In 2018 Ms. Greene was elected to the Alexandria City School Board and takes pride in advocating for a quality and equitable education for all children in her beloved Alexandria, VA. The quote that Ms. Greene centers her life around is, “A hundred years from now, it will not matter what my bank account was, the sort of house I lived in, or the kind of car I drove, but the world may be different because I was important in the life of a child."
Dr. Michelle Rief is an experienced college professor and education non-profit executive. She is a parent of three children who attend Alexandria City Public Schools and she has held leadership positions in the Mount Vernon Community School PTA and the Alexandria PTA Council
Dr. Rief was born into a military family and attended public schools in Iowa, California and Florida. She was the first in her family to graduate from college, earning a Bachelor of Science degree in Communications from Florida State University and later a PhD in African American Studies at Temple University. As a graduate student, she directed a non-profit prison education program that taught life skills to incarcerated individuals, many of whom had dropped out of school. She also served as a resident counselor for high school students attending A Better Chance and Upward Bound. Dr. Rief went on to become a professor at Borough of Manhattan Community College in New York, and later at Northern Virginia Community College teaching history and sociology courses.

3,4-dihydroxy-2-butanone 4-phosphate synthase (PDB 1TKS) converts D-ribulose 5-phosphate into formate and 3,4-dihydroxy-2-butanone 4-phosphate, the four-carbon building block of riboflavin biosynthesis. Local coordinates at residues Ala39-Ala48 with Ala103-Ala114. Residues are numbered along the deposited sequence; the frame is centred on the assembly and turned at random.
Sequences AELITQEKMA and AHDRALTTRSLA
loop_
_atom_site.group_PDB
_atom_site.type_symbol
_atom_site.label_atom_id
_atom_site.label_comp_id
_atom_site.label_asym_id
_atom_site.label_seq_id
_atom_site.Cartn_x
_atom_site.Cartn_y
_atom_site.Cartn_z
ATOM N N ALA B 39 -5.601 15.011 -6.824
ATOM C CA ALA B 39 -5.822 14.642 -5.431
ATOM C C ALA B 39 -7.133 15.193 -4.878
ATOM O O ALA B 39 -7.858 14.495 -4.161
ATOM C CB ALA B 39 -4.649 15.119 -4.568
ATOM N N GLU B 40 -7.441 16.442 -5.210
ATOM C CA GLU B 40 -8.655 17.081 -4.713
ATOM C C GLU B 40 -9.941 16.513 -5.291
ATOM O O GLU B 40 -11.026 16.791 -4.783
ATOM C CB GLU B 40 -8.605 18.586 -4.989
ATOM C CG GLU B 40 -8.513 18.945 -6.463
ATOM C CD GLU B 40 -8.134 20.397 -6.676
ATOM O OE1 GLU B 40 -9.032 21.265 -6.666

Dr. Rief has lived in Alexandria for over 15 years with her husband and three children. She was first elected to the Alexandria School Board in 2018 and currently serves as the School Board liaison to Naomi L. Brooks and Lyles-Crouch Traditional Academy. She previously served as the School Board liaison to Alexandria City High School, the Career and Technical Education Advisory Committee and the City of Alexandria’s IT Commission. Dr. Rief also serves on the Virginia School Boards Association (VSBA) Legislative Committee and as the VSBA Northeastern Region vice-chair.
Kelly Carmichael Booz directs the American Federation of Teachers (AFT) PreK-12 digital resources serving over 1.9 million educators on the AFT's Share My Lesson, the AFT's E-Learning professional development platform, and the production and dissemination of PreK-12 publication for the AFT's 1.7 million members.
Originally from Minnesota, Ms. Booz officially settled in Alexandria, VA, in 2010. Ms. Booz previously served on the Alexandria City School Board from 2013-2015. In 2014, Virginia Governor Terry McAuliffe appointed her to serve on the Virginia Standards of Learning Innovation Committee to evaluate the Virginia accountability and assessment systems. In 2017, she was named to The Alexandria Chamber of Commerce 40 under 40.
She serves on the Board of Directors for Virginia Civics, a nonprofit created to promote constitutional literacy, critical thinking and civic engagement, empowering the next generation of leaders in Virginia. Previously, Ms. Booz served as Director of Civic Education at James Madison’s Montpelier directing the Virginia We the People program and as Manager of Teacher Programs at Alexandria’s Close Up Foundation.